PSPs and DCCPs should monitor these develops closely to ensure that they will be using the correct reference rates when the proposed regulation comes into force. There is no current indication of when the proposed regulation might come into effect.
On 12 February the Commission published a targeted consultation on the review of the Directive on settlement finality (SFD) in payment and securities settlement systems. The SFD was originally adopted in 1988, and regulates designated SFD systems used by participants to transfer financial instruments and payments. It was designed to protect duly designated systems and participants from the inherently unpredictable outcomes of the insolvency of other systems or participants. It does this by stipulating when transfer orders are final and not subject to reversal by insolvency proceedings and by ring-fencing collateral security provided for transactions undertaken within an SFD or in the monetary operations of the central banks of member states or of the ECB.
What this means for you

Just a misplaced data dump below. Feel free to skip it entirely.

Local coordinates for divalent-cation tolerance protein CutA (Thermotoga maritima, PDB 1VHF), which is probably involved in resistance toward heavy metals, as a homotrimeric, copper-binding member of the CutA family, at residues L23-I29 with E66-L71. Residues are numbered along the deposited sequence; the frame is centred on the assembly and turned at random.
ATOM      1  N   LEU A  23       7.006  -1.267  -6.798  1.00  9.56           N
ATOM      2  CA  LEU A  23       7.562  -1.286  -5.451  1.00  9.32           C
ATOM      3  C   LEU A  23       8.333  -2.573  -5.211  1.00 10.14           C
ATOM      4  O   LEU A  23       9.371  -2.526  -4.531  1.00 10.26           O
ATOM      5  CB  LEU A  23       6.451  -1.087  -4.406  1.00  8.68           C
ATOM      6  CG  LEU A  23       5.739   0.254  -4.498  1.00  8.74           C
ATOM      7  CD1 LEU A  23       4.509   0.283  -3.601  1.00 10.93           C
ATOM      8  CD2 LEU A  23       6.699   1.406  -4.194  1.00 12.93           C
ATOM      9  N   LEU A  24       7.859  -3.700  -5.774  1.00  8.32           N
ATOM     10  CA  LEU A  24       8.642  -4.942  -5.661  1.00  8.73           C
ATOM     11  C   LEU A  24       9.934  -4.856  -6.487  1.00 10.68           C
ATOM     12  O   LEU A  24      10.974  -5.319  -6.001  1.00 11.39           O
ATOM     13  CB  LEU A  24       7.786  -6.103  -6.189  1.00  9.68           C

The last review of the SFD was undertaken in 2008/2009. The increased inter-operability of SFD systems will be a key focus of this review as well as the recognition of ‘close-out netting provisions’ and ‘financial collateral’. The EC is interested in the views of a wide range of direct and indirect participants of SFDs including credit institutions, investment firms, payment & e-money institutions, consumer interest groups, public authorities, CCPs and system operators. The consultation period ends on May 7, 2021, and the results will feed directly into a Commission report to the European Parliament and Council. Please let us know if we can help you with formulating any responses to the Review.Gidget Brugman and Danielle van de VijverThe Netherlands is leading the eurozone with respect to Instant Payments. In the Netherlands 90% of all single credit transfers between Dutch banks are Instant Payments. However, in the eurozone this percentage is approximately 15%. This is due to the fact that in most countries an Instant Payment is a premium payment method, which is only available to limited customers such as business customers or only for mobile payment transactions. In the Netherlands however, most banks are facilitating Instant Payments for every customer which makes transferring money via Instant Payments the new normal. An Instant Payment supports a transfer in euro, where the amount is credited to a payment account within less than ten seconds. It does not matter when an Instant Payment is made, as Instant Payments can be transferred at any time of the day and every day of the year, regardless of whether this is in the weekend, a public holiday or in the middle of the night. Instant Payments are based on a European standard ‘SEPA Instant Credit Transfer Scheme Rulebook’ (SCT Inst scheme) published by the European Payment Council. The SCT Inst scheme allows instant payment transactions in euro currency to any beneficiary within the eurozone within 10 seconds. The SCT Inst scheme was developed in 2017 to establish guidelines for real-time payments which was the first real-time payments regulatory framework in the region that addressed all EU countries. Additionally, TARGET Instant Payment Settlement (TIPS) was developed (as an extension of TARGET2). TIPS will support participants to comply with the SCT Inst scheme following the same process flows and liquidity transfers based on the participation criteria of TARGET2. The European Commission is of the opinion that Instant Payments should be used as the normal way of transferring funds and therefore the European Central Bank (ECB) aims for full coverage across the eurozone. However, as participation to SCT Inst scheme is optional, action is required to improve the interconnectedness of infrastructures involved in the clearing and settlement of instant payments. Accordingly, ECB aims to ensure pan-European instant payments by the end of 2021. Respectively, the Governing Council of the ECB has agreed to update the TIPS participation rules for PSPs and automated clearing houses (ACHs). This means that all PSPs which have adhered to the SCT Inst scheme and are reachable in TARGET2 should become reachable via TIPS. PSPs can be reachable via TIPS either as a participant or as a reachable party through the account of another participating PSP. Additionally, ACHs who offer instant payments should move from TARGET2 to TIPS.